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Matthew92

Florida Freeze Watch: Jan-Feb 2021

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RedRabbit
2 minutes ago, NickJames said:

This photo I took today definitely illustrates what elevation will do. The frost formed in only the low areas. Look how the slope of my lot has no frost on it. I can’t really think of another reason. 

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That may have more to do with proximity to your house since it radiates heat.

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NickJames
56 minutes ago, RedRabbit said:

That may have more to do with proximity to your house since it radiates heat.

If that’s the case, then I would be very happy. That would mean good news for my cocos and d. Decaryi which are significantly closer. 

I really just need to buy that multi sensor thermometer.

I do know that on Christmas night, using a handheld anemometer, my cocos spot was running 5 degrees warmer than the weather station - NOT accounting for any additional increase once I kick on the propane heater. 

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Matthew92
14 hours ago, JLM said:

Minus the 30s tonight, the forecast is literally Janurary gold through Monday and probably beyond Monday.

I just hope it isn't enough to trigger everything to leaf out/flower too early. I hate it when that happens and then it all gets zapped in Feb or March.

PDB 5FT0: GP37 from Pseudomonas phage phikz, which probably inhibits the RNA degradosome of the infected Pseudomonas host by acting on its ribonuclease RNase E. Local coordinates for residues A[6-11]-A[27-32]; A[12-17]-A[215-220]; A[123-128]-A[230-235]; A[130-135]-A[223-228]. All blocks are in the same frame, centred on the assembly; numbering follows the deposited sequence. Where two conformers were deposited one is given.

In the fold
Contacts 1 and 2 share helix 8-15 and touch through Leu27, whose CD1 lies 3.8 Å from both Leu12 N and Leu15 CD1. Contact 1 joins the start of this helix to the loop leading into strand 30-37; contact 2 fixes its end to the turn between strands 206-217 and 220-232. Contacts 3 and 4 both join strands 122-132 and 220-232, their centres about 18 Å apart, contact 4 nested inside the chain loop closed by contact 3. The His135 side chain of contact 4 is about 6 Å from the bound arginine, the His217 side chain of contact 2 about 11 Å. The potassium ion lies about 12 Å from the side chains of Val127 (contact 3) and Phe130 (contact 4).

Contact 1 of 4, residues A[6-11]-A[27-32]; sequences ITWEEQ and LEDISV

From the various sources I follow, it looks like there is a potential for the Polar Vortex to break apart and swing down into North America in February.

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PalmatierMeg

A Polar Vortex in Feb. increases plant survival odds in FL. A few years back I had a 37F low the 3rd week of Feb. What that low would have been the 2nd week of Jan. I don't want to envision. 

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kinzyjr

Ended up with 43F here and up at SugarCane, 41F at KLAL.

KORL = 46F, KMCO = 40F

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chinandega81
2 hours ago, PalmatierMeg said:

A Polar Vortex in Feb. increases plant survival odds in FL. A few years back I had a 37F low the 3rd week of Feb. What that low would have been the 2nd week of Jan. I don't want to envision. 

I agree. The longer February days and more direct sunlight allows for better heating, more heat absorbtion and it doesnt allow for the perfect storm of cooling that happens in January....even if it is only a few degrees. Hopefully the vortex itself is somewhat modified by then too!

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JLM